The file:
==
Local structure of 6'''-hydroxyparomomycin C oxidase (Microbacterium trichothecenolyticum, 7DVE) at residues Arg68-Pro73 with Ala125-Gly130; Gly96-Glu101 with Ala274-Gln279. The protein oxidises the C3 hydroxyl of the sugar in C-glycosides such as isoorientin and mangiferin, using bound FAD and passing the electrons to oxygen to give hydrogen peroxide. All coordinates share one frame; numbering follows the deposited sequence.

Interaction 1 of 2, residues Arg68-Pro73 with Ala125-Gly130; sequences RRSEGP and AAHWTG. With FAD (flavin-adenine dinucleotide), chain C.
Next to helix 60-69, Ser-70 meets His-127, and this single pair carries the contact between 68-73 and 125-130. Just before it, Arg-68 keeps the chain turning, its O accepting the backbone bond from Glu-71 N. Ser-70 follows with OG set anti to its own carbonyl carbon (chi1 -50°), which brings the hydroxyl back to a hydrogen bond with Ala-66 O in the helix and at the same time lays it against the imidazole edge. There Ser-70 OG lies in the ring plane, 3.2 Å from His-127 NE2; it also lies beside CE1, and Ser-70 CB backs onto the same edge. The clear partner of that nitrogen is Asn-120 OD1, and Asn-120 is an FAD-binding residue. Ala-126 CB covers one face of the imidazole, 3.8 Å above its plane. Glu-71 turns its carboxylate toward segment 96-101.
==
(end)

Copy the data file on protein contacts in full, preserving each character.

Local structure of 6'''-hydroxyparomomycin C oxidase (Microbacterium trichothecenolyticum, 7DVE) at residues Arg68-Pro73 with Ala125-Gly130; Gly96-Glu101 with Ala274-Gln279. The protein oxidises the C3 hydroxyl of the sugar in C-glycosides such as isoorientin and mangiferin, using bound FAD and passing the electrons to oxygen to give hydrogen peroxide. All coordinates share one frame; numbering follows the deposited sequence.

Interaction 1 of 2, residues Arg68-Pro73 with Ala125-Gly130; sequences RRSEGP and AAHWTG. With FAD (flavin-adenine dinucleotide), chain C.
Next to helix 60-69, Ser-70 meets His-127, and this single pair carries the contact between 68-73 and 125-130. Just before it, Arg-68 keeps the chain turning, its O accepting the backbone bond from Glu-71 N. Ser-70 follows with OG set anti to its own carbonyl carbon (chi1 -50°), which brings the hydroxyl back to a hydrogen bond with Ala-66 O in the helix and at the same time lays it against the imidazole edge. There Ser-70 OG lies in the ring plane, 3.2 Å from His-127 NE2; it also lies beside CE1, and Ser-70 CB backs onto the same edge. The clear partner of that nitrogen is Asn-120 OD1, and Asn-120 is an FAD-binding residue. Ala-126 CB covers one face of the imidazole, 3.8 Å above its plane. Glu-71 turns its carboxylate toward segment 96-101.